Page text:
I Don’t Want to Be an Internet Person

Reading I Don’t Want to Be an Internet Person — Ginevra Davis

Trying to stay off the internet feels like pushing back against a wave. 

That quote captures a bit of my relationship with the internet. It’s just so captivating, so hard to look away from.

Everyone knows someone who has lost a piece of themselves to the internet. They latch onto a digital community and start to think it’s the whole world. 

Yeah, I know a few like that.

Everyone loves the idea of the internet. The live wire—touch it and watch the world flash before your eyes. In the late 1970s, home computers only had primitive internet precursors like phone-in BBS forums, but people bought them anyway because they liked the idea of being connected. Everyone together, all at once.

That’s what sucked us all in. Everyone together, all at once. What a promise. And as time passes more people start to believe it. Never mind that it’s patently untrue, never mind that even with more than 5 billion people online1 we’ll never communicate with more than a handful of them. All that matters is that maybe we could. It’s electric, captivating, tantalizing. It’s bollocks. Because the venn-diagram of very-online and very-interesting has a vanishingly small overlap.

Being online today mostly means constantly performing your personality—or whatever online schtick you develop. Liking is a personal endorsement. You post iPhone photography of yourself, or of your family and friends. You write mini-essays about your beliefs. Most of us go on and try to present the best version of ourselves. Because this is the future, whether we like it or not.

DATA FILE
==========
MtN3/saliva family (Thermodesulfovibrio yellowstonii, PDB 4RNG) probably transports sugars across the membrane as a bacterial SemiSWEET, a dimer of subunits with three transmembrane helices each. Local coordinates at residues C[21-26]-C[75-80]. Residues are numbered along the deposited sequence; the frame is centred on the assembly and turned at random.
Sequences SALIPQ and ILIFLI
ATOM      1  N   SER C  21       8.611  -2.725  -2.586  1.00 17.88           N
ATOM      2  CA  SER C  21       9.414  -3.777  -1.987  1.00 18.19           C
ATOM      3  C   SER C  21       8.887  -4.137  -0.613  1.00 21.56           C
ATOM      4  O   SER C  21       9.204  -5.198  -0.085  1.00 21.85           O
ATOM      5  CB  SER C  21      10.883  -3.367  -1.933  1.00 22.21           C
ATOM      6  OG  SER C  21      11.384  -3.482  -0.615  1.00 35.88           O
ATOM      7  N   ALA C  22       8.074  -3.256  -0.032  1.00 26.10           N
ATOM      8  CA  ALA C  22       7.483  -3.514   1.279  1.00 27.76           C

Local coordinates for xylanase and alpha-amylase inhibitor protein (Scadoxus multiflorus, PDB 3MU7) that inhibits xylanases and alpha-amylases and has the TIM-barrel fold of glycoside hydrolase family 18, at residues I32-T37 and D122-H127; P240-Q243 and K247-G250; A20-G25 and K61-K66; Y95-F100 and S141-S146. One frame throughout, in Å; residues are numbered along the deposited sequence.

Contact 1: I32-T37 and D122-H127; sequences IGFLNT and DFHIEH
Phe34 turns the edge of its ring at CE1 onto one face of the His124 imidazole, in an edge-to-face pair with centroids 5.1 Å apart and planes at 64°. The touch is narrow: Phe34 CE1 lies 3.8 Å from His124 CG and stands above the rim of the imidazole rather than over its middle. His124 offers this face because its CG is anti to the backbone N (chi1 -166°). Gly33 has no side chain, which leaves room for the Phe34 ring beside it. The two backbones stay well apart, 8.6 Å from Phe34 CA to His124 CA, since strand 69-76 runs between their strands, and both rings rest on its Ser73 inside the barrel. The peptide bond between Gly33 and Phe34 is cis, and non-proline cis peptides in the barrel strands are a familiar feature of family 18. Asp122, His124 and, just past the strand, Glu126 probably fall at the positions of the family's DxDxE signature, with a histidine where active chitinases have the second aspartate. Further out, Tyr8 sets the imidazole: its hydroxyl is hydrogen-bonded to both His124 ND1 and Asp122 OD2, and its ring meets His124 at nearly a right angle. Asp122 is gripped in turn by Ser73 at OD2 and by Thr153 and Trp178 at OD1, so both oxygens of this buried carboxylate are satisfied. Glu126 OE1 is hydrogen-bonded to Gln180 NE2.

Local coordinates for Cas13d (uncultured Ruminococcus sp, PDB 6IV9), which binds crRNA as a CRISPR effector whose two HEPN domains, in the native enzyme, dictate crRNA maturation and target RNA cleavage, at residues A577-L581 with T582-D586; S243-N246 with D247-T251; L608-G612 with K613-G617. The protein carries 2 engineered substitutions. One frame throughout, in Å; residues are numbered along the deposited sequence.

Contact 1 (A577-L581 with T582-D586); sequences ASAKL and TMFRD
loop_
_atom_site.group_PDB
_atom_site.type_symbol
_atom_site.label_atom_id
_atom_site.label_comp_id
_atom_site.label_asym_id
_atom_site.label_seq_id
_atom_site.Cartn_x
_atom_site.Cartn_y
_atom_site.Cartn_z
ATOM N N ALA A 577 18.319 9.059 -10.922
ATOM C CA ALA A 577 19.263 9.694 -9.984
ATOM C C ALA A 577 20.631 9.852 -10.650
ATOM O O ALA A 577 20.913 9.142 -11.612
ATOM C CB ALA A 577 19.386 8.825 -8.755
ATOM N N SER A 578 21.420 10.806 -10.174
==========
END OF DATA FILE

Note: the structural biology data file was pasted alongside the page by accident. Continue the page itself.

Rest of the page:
5 billion people trapped in a race to conform.

Their real lives, their better lives, were somewhere online. Seeing them in person felt like an intrusion.

So many zombies.

I am not afraid of Charlie because he writes extreme, offensive things online. I am afraid of him because I recognize so many of his proclivities in regular people—the shifting eyes, the formless references and mental absence. If you spend all of your time consuming internet culture, you are consuming stories and myths and personalities that only exist online. To curate your online presence is to give up a piece of your physical self, to live in a simulated universe of your own creation. 

The scariest thing isn’t how strange it all seems, but rather how much less strange it is than it seemingly ought to be.

You can close the computer, but the world will go on without you.

Davis’ article was interesting, but not great. It’s written for a very credulous reader, and falls apart a little due to the mismatch between the apparently neutral voice but the heavy handed judgement within, which is a shame because there is some really good writing in it.

  1. Digital Around the World↩︎︎